At Made for Math, we provide online multisensory instruction for students with MLD, dyslexia, ADHD, etc. We feel incredibly blessed to witness an awe-inspiring transformation in so many of our students. Many of them arrive hating math due to past experiences of repeated failure, but as they progress with us, they discover a newfound love for math. Seeing their growth, confidence, and love for learning blossom is the most rewarding part of what we do.
Teaching Math Facts to students with learning disabilities
Many students seek intervention after experiencing persistent challenges and setbacks in their math learning journey. At Made for Math, we often see students who have endured months of feeling discouraged and doubting their abilities. Our mission is to uplift their spirits, restore their confidence, and help them realize the incredible potential within themselves.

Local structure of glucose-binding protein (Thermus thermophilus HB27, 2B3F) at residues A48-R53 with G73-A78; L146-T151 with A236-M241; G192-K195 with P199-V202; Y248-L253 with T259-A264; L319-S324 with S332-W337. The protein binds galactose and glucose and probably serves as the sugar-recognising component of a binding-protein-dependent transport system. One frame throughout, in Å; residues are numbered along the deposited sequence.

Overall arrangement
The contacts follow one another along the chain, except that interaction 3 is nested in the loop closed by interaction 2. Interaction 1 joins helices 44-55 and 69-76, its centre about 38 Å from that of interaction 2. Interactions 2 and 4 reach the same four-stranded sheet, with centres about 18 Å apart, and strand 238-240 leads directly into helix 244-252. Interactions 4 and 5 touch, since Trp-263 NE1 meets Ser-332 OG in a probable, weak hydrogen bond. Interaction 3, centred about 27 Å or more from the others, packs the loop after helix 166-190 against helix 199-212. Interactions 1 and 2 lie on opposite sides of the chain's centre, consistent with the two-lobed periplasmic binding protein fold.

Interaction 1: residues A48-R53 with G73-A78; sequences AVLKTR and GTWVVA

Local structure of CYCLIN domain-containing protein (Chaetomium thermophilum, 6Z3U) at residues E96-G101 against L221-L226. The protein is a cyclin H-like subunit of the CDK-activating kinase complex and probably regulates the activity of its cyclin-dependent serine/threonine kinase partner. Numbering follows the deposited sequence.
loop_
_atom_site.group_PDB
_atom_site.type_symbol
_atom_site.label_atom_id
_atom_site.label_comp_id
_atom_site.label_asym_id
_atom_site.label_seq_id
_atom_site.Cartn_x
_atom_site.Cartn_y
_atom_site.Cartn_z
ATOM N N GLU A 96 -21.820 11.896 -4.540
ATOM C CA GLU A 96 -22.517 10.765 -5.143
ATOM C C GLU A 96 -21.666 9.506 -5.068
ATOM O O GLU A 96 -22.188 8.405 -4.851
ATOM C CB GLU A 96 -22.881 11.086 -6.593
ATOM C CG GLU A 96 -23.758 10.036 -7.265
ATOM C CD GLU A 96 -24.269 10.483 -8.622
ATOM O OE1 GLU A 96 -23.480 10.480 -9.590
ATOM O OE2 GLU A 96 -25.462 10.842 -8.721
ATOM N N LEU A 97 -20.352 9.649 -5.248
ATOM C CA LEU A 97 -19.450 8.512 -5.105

Dr. Eugenie recommends being patient and willing to celebrate small but important gains in their math education. Most students measure their abilities through their results on tests and quizzes; however for students with MLD it takes a long time before progress shows up on test scores.
It is also vital to spend the allotted time building the foundations of mathematical understanding, at the individual student’s pace. This can be hard to maintain with outside pressure, whether that be from the school, teachers, parents, or even the student themselves.
However, if the student continues to lack fundamental mathematical understanding, then they will continue to struggle with math throughout school and in life.
Eugenie stresses that it is vital that these understandings are established–no matter how long it takes. Instructors must do this in a structured and gradual manner, using explicit language to link new concepts to current knowledge. While also not holding back students if they continue to struggle with one aspect of mathematics.